Public broadcasting in Alaska took one step closer last week to completing a project that would link 30 television and radio stations across the state through a high-speed data network, allowing them to provide broader statewide news coverage.
Last week the Alaska Public Broadcasting Initiative was awarded a $365,000 grant by the Corporation for Public Broadcasting. The money will be used to maintain the network.
The network will enable Alaska stations to share television and radio stories, thereby broadening the scope of reporting, said David Geesin, deputy director for Alaska Public Broadcasting, Inc.
He said that once the project is complete, it will allow Juneau's local public radio station KTOO to get stories from more remote areas.
"The Fort Yukon station could get a KTOO feed," he said. He also said the new system will enable radio and television stations to receive live feeds on events such as Gov. Frank Murkowski's Conference of Alaskans, held earlier this year in Fairbanks to discuss the future of the Alaska Permanent Fund.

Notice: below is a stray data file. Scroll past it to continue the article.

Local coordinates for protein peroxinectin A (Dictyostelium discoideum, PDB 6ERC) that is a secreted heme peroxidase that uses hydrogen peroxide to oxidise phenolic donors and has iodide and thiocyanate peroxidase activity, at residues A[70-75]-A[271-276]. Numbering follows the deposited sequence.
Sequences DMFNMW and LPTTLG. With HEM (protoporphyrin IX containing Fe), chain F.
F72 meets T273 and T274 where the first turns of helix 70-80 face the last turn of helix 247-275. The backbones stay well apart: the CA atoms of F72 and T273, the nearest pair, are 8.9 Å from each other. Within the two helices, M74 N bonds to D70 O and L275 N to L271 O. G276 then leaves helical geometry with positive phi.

"For the first time, Alaska's public stations will be able to transfer audio and video files seamlessly from anywhere in the state," Geesin said in a prepared statement. "This represents a tremendous savings in staff time and travel."
Alaska has four public television and 26 public radio stations.
"Public radio in Alaska right now reaches - I think it's in excess of 90 percent of the Alaska population," Geesin said.
Bill Legere, general manager for KTOO-FM and TV, said it will establish a more unified public broadcasting system.
Legere said he expects that the network will be completely installed by the end of the year, with everything being completely functional by spring 2005.
The Corporation for Public Broadcasting is the largest provider of funds to public radio and television projects in the country. It funds more than 1,000 public radio and television stations.
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